The comments made by the former US Vice-President, Al Gore hinting that the governments support for the development of corn-based ethanol in the United States was not a good idea, has irked the proponents of corn ethanol and brought this issue to the debating table yet again. The United States has been subsidizing corn production and using it for the production of ethanol since quite some time now. Those in its support claim that the same can be used as a replacement for gasoline, wherein it acts as a fuel by itself, or along with gasoline, wherein it helps gasoline burn more efficiently.
Yet another touted replacement for fossil fuels, ethanol is basically produced by industrial fermentation, chemical distilling, and distillation of plant matter. In the United States, the most widely used plant for production of ethanol is corn―the product of which is known as corn ethanol. There are two methods by which it is processed: dry milling and wet milling, which differ from each other on the basis of how the grain is treated in the initial stages of production. More importantly, the products of each of these two processes are utilized differently. Ethanol is more often used as an oxygenate to gasoline in vehicles. It is also used as a biofuel in E85 flex-fuel vehicles. It is this use of corn ethanol, which has bought it in the spotlight for all good and bad reasons.
One of the most important points on the basis of which the proponents of corn ethanol are riding, is the fact that it doesn't pollute the environment like various fossil fuels do. It also boasts of adding to the efficiency of gasoline by acting as a agent of oxygenation, thus resulting in less of harmful emissions. You don't have to resort to an expensive hybrid vehicle, as adding corn ethanol to gasoline in your vehicle will help you reduce emissions by a significant extent.
When it comes to the United States, the abundant availability of corn (maize) within the country is the biggest advantage. Corn harvesting is a relatively easy task, as it takes mere six months to grow corn which is suitable for production of ethanol. On the economic front, the proponents of this alternative fuel argue that it will reduce America's dependence on oil imports from the Middle East, which is the most promising advantage of them all.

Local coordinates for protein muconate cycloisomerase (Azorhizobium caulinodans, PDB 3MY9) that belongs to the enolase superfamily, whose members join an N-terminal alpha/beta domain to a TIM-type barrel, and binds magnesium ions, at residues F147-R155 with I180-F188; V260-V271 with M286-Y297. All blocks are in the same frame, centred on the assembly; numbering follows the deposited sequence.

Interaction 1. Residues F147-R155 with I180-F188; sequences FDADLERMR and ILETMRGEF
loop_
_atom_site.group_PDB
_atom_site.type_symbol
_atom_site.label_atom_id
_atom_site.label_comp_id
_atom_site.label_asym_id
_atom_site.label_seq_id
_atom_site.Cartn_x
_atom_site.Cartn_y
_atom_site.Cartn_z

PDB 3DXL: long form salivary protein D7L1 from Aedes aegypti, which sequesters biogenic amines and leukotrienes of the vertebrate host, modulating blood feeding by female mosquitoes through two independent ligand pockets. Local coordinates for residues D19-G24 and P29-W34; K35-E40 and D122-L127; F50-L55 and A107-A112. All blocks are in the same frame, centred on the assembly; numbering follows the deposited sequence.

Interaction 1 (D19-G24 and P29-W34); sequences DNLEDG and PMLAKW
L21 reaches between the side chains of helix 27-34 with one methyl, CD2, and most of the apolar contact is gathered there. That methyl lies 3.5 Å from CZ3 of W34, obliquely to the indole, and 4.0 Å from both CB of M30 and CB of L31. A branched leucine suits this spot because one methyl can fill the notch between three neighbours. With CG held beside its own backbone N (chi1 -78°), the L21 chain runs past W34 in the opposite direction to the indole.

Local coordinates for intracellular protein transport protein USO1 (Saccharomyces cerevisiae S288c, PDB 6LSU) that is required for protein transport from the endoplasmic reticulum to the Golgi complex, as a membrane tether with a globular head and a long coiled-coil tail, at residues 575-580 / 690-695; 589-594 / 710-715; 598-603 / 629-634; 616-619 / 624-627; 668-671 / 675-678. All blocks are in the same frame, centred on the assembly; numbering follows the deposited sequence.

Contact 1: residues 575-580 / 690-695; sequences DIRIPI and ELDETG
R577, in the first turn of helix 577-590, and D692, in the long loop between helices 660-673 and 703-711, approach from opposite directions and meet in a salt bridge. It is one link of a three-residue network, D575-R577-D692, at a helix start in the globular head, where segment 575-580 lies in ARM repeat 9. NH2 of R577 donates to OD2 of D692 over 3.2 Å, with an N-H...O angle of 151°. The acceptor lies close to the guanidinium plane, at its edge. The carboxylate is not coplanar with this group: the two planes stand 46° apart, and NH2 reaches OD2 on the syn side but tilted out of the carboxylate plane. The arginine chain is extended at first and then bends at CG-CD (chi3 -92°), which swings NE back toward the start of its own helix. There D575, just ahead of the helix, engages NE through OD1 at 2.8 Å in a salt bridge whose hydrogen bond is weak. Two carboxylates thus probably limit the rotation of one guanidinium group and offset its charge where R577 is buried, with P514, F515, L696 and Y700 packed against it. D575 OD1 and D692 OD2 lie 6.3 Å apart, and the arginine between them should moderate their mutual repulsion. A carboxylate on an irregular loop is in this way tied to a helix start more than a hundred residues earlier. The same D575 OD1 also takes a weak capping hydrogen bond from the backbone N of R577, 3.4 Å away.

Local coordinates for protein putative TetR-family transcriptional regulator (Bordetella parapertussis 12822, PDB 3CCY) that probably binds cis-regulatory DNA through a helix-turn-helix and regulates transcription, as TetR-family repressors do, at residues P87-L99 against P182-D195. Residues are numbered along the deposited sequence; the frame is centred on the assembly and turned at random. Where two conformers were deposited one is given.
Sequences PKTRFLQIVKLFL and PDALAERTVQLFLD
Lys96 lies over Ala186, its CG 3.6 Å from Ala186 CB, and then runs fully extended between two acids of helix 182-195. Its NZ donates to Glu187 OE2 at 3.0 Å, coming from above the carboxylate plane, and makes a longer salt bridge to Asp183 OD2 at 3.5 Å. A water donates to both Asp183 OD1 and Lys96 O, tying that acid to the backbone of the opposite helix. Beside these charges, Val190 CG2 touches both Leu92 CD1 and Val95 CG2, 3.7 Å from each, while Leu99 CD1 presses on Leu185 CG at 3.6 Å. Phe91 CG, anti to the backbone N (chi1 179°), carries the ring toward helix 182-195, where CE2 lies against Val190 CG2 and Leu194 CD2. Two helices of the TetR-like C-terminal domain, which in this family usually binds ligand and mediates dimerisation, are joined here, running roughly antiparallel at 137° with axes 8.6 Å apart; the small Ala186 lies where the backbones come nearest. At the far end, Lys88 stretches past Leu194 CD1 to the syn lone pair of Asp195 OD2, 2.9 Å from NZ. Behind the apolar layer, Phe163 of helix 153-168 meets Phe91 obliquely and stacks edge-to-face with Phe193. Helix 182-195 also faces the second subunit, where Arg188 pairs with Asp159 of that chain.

While all the advantages seem quite promising, there are some aspects which need to be given a serious thought before giving it a clean chit. The critics are of the opinion that the proponents don't take into consideration the tremendous amount of electricity used for ethanol processing. They state that the amount of coal burned to produce this electricity results in emissions of harmful greenhouse gases and one has to be taken into consideration this factor when trying to determine whether the use of ethanol is really a viable option or not. They also argue that the environmental damage caused by use of ethanol is more than the same caused by fossil fuels.
Similarly, the chemicals used in fertilizers and pesticides, which are used for growing corn, are also quite harmful for the environment. They further state that the use of biofuels increases the price of grains and affects our food stores. On the economic front, corn ethanol is bad for business, which is evident from the fact that the rise in the price of corn triggers a rise in price of all the other commodities related to it. The price of corn per bushel has increased from $2 a bushel in 2006 to $5 in 2009, and the domino effect of this has been pretty obvious.
When the above mentioned pros and cons are weighed against each other, the end results are quite conflicting and thus, add to the dilemma. At the end of the day, if the environmental damage caused by corn ethanol is more than (or same as) that by fossil fuels, there is no point in investing in the same and putting our food stores at risk.